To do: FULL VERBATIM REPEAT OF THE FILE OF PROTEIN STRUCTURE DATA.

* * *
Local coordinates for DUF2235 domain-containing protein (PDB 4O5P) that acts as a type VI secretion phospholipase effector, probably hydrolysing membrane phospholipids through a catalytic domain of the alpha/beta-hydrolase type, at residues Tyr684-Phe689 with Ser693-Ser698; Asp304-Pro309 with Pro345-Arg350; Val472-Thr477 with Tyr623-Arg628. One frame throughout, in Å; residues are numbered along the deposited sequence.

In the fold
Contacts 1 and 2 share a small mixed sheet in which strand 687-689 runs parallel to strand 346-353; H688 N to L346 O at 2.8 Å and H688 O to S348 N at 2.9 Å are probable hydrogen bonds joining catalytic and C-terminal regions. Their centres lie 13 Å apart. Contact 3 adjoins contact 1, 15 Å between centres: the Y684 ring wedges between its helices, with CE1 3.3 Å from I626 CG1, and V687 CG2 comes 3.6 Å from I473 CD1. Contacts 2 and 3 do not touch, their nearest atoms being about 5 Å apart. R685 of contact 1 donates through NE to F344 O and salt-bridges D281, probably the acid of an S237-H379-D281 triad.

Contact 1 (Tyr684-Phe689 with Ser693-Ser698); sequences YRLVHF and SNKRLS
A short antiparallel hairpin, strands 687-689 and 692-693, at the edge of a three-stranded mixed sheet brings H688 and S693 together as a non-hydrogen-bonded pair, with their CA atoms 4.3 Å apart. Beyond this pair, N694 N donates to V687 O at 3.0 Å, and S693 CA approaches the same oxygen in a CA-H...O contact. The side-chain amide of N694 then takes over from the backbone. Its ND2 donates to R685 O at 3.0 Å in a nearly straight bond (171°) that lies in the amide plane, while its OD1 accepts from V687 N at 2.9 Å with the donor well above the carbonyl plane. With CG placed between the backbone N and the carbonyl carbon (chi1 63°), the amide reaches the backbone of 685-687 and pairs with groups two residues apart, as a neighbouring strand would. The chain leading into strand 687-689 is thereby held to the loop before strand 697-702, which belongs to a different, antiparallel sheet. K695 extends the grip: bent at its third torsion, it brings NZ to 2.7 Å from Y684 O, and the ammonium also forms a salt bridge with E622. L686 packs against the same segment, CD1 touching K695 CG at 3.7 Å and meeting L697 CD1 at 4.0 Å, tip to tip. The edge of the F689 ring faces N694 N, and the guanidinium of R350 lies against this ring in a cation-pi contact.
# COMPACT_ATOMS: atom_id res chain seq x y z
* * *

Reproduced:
Local coordinates for DUF2235 domain-containing protein (PDB 4O5P) that acts as a type VI secretion phospholipase effector, probably hydrolysing membrane phospholipids through a catalytic domain of the alpha/beta-hydrolase type, at residues Tyr684-Phe689 with Ser693-Ser698; Asp304-Pro309 with Pro345-Arg350; Val472-Thr477 with Tyr623-Arg628. One frame throughout, in Å; residues are numbered along the deposited sequence.

In the fold
Contacts 1 and 2 share a small mixed sheet in which strand 687-689 runs parallel to strand 346-353; H688 N to L346 O at 2.8 Å and H688 O to S348 N at 2.9 Å are probable hydrogen bonds joining catalytic and C-terminal regions. Their centres lie 13 Å apart. Contact 3 adjoins contact 1, 15 Å between centres: the Y684 ring wedges between its helices, with CE1 3.3 Å from I626 CG1, and V687 CG2 comes 3.6 Å from I473 CD1. Contacts 2 and 3 do not touch, their nearest atoms being about 5 Å apart. R685 of contact 1 donates through NE to F344 O and salt-bridges D281, probably the acid of an S237-H379-D281 triad.

Contact 1 (Tyr684-Phe689 with Ser693-Ser698); sequences YRLVHF and SNKRLS
A short antiparallel hairpin, strands 687-689 and 692-693, at the edge of a three-stranded mixed sheet brings H688 and S693 together as a non-hydrogen-bonded pair, with their CA atoms 4.3 Å apart. Beyond this pair, N694 N donates to V687 O at 3.0 Å, and S693 CA approaches the same oxygen in a CA-H...O contact. The side-chain amide of N694 then takes over from the backbone. Its ND2 donates to R685 O at 3.0 Å in a nearly straight bond (171°) that lies in the amide plane, while its OD1 accepts from V687 N at 2.9 Å with the donor well above the carbonyl plane. With CG placed between the backbone N and the carbonyl carbon (chi1 63°), the amide reaches the backbone of 685-687 and pairs with groups two residues apart, as a neighbouring strand would. The chain leading into strand 687-689 is thereby held to the loop before strand 697-702, which belongs to a different, antiparallel sheet. K695 extends the grip: bent at its third torsion, it brings NZ to 2.7 Å from Y684 O, and the ammonium also forms a salt bridge with E622. L686 packs against the same segment, CD1 touching K695 CG at 3.7 Å and meeting L697 CD1 at 4.0 Å, tip to tip. The edge of the F689 ring faces N694 N, and the guanidinium of R350 lies against this ring in a cation-pi contact.
# COMPACT_ATOMS: atom_id res chain seq x y z